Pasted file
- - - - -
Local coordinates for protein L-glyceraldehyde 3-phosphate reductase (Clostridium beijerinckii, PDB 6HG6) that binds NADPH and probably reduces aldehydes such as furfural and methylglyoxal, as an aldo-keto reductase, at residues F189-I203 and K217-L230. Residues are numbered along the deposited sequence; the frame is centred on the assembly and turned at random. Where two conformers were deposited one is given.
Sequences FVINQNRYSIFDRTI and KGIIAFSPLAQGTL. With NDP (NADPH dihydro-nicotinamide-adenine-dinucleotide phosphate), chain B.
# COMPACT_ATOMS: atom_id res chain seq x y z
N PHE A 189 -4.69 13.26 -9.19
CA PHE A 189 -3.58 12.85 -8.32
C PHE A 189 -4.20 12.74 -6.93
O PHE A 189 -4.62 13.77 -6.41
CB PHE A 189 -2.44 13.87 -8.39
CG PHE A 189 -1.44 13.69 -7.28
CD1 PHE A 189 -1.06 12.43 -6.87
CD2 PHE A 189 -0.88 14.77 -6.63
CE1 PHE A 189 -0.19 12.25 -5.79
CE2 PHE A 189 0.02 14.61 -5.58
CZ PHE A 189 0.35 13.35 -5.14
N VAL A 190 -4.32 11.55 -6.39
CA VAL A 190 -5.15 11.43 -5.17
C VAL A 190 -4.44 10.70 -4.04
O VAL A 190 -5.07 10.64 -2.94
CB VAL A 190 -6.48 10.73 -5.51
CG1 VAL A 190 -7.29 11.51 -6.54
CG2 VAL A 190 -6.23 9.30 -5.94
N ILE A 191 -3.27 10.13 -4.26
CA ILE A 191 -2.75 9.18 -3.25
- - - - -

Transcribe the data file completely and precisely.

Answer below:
Local coordinates for protein L-glyceraldehyde 3-phosphate reductase (Clostridium beijerinckii, PDB 6HG6) that binds NADPH and probably reduces aldehydes such as furfural and methylglyoxal, as an aldo-keto reductase, at residues F189-I203 and K217-L230. Residues are numbered along the deposited sequence; the frame is centred on the assembly and turned at random. Where two conformers were deposited one is given.
Sequences FVINQNRYSIFDRTI and KGIIAFSPLAQGTL. With NDP (NADPH dihydro-nicotinamide-adenine-dinucleotide phosphate), chain B.
# COMPACT_ATOMS: atom_id res chain seq x y z
N PHE A 189 -4.69 13.26 -9.19
CA PHE A 189 -3.58 12.85 -8.32
C PHE A 189 -4.20 12.74 -6.93
O PHE A 189 -4.62 13.77 -6.41
CB PHE A 189 -2.44 13.87 -8.39
CG PHE A 189 -1.44 13.69 -7.28
CD1 PHE A 189 -1.06 12.43 -6.87
CD2 PHE A 189 -0.88 14.77 -6.63
CE1 PHE A 189 -0.19 12.25 -5.79
CE2 PHE A 189 0.02 14.61 -5.58
CZ PHE A 189 0.35 13.35 -5.14
N VAL A 190 -4.32 11.55 -6.39
CA VAL A 190 -5.15 11.43 -5.17
C VAL A 190 -4.44 10.70 -4.04
O VAL A 190 -5.07 10.64 -2.94
CB VAL A 190 -6.48 10.73 -5.51
CG1 VAL A 190 -7.29 11.51 -6.54
CG2 VAL A 190 -6.23 9.30 -5.94
N ILE A 191 -3.27 10.13 -4.26
CA ILE A 191 -2.75 9.18 -3.25